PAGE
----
Ranita Kirubakaran, PhD
Head of Medication Therapy Adherence Clinic (MTAC)
Seberang Jaya Hospital, Penang, Malaysia
This month we hear from Ranita Kirubakaran, clinical pharmacist working in Seberang Jaya Hospital, Penang, Malaysia. At the Rome 2022 IATDMCT congress, Ranita won the Young Scientist poster prize for her work titled ‘Matters close to the heart: adaptation of tacrolimus models to inform therapeutic drug monitoring using the PRIOR approach.’ This work was conducted as part of her PhD while she was based at St Vincent’s Hospital Sydney. Ranita has since returned to Malaysia and shares about her experiences. Looking forward to further excellent work from this bright Young Scientist! Read on!
Can you tell us a little bit about your respective roles? What is a typical day like for you?
I recently completed my PhD in Clinical Pharmacology at UNSW Sydney and am currently working as a clinical pharmacist at a public, tertiary hospitals in Malaysia. Fortunately, I don’t have a typical day as it varies from day-to-day. I run pharmacist-led clinics for thalassemia, pain and warfarin on Mondays, Tuesdays and Fridays, respectively. The warfarin clinic, for example, involves performing dosage adjustments based on INR, dispensing and counselling patients on warfarin and the importance of compliance, and scheduling future blood tests and follow-up appointments. On the remaining working days, I work at an outpatient pharmacy filling more than 1,000 prescriptions. This involves other value-added patient-focused services such as drive-through pharmacy, postage of medication and an integrated drug dispensing system. Outside of work, I usually spend quality time with my family. I am a cricket lover. Whenever time permits, I try to catch up with the match scores.
Is there anything that your laboratory does, or that is done at your hospital/centre, that you would consider innovative?
Coming from a developing country, the implementation of model-informed precision dosing in routine clinical practice is scarce. However, while I was based at St. Vincent’s Hospital Sydney during my PhD candidature, I was fortunate to have gained experience in using dosing software to guide vancomycin dosing in a diverse patient populations (critically ill, obese etc.). Importantly, I have had the privilege to witness the steps taken by the multi-disciplinary teams in implementing model-informed precision dosing advisory services in clinical practice, including understanding current clinical practice, to identifying suitable models, optimizing dosing software and IT systems, educating healthcare professionals, clinical review of dose recommendations and evaluation of the implemented service.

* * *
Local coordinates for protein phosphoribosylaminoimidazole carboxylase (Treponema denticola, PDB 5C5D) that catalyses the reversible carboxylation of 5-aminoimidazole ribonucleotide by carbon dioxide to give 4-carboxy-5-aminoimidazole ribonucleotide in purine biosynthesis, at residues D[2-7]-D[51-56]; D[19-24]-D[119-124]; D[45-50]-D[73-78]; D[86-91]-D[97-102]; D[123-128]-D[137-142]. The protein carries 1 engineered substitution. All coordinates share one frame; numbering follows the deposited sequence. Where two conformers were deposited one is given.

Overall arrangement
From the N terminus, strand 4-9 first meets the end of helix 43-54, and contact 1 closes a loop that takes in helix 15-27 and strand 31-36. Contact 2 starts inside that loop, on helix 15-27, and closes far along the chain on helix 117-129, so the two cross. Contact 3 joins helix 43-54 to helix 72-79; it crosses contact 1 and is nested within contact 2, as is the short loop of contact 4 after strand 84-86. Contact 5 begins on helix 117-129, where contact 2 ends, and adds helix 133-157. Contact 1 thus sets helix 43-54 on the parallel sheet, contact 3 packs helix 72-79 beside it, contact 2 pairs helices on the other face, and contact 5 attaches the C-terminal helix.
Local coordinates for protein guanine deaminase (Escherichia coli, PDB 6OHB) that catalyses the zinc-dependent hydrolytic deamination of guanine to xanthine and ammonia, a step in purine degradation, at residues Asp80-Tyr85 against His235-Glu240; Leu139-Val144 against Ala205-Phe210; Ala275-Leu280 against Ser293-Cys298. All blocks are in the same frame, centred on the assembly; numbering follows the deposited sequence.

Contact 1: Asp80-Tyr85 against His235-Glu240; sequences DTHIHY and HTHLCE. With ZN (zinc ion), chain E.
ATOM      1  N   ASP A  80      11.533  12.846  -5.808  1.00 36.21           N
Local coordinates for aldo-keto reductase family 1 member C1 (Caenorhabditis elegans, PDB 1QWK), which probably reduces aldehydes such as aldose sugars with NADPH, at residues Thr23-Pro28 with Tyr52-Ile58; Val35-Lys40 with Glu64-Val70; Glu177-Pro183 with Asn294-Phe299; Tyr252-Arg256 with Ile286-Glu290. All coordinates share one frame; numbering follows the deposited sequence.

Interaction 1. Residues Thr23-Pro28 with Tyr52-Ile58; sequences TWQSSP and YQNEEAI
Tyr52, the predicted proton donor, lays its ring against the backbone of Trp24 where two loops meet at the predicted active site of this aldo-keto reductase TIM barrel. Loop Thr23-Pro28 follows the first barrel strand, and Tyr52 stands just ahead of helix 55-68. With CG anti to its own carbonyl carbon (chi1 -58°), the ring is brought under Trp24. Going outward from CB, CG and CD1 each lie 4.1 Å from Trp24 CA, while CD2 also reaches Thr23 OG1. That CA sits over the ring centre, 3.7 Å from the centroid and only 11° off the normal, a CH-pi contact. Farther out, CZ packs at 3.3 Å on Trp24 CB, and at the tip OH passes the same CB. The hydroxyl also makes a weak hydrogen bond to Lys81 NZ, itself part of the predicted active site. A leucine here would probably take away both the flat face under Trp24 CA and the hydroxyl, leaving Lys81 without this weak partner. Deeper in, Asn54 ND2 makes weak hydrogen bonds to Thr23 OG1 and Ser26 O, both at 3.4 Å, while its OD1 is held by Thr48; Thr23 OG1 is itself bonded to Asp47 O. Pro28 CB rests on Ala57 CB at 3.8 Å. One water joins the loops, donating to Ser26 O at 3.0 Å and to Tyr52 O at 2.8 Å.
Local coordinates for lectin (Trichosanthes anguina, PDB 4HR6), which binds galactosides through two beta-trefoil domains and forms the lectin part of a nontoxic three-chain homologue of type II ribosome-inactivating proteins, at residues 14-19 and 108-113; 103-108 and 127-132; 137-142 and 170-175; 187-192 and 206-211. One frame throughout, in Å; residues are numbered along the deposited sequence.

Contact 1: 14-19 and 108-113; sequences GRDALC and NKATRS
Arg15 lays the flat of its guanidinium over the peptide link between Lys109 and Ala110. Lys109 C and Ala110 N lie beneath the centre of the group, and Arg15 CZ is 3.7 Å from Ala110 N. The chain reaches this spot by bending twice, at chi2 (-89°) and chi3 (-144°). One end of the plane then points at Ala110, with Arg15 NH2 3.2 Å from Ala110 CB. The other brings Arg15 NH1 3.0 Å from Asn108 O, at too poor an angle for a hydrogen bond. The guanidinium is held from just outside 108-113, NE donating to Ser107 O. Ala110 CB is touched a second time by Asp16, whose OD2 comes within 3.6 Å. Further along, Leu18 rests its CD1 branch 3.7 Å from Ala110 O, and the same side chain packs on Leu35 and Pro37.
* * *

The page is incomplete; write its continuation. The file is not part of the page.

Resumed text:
What technological innovations have entered into use during your career that have permitted a change, or evolution, in practice?
The implementation of model-informed precision dosing to facilitate dose individualisation for various TDM drugs in routine clinical practice. Its utilisation had overcome some of the obstacles we face in clinical practice such as the poor collection of timed drug concentrations (e.g., trough concentrations) and estimation of drug exposure, AUC0-12 using intensive sampling drug concentrations.
How did you become interested in your area of expertise?
I am not a lab person and never worked as a TDM pharmacist. I had limited exposure to TDM and none to pharmacometrics prior to pursuing my PhD. The research activities I performed during my PhD and collaborative efforts with experts in the respective fields drove my interest in TDM and pharmacometrics.
Is there anything that you’ve seen or heard about recently and thought “I’d like to incorporate that idea at my center”?
The use of dried blood spots as a new monitoring strategy to measure drug concentrations.
What sort of research do you have on the horizon that you think might influence clinical practice in the future?
Biomarkers have great potential in treatment optimization.
What do you consider is the future for TDM and CT? What are you excited about? What are the challenges we face?
Adaptation of model-informed precision dosing to help clinicians in individualizing drug therapy, particularly for drugs with narrow therapeutic windows. While this approach is still evolving, it is still largely uncommon in developing countries. There is now various dosing software to allow this to happen.
Barriers are primarily, resources (money, staffing etc) and secondly, acceptance of this new approach by healthcare professionals.
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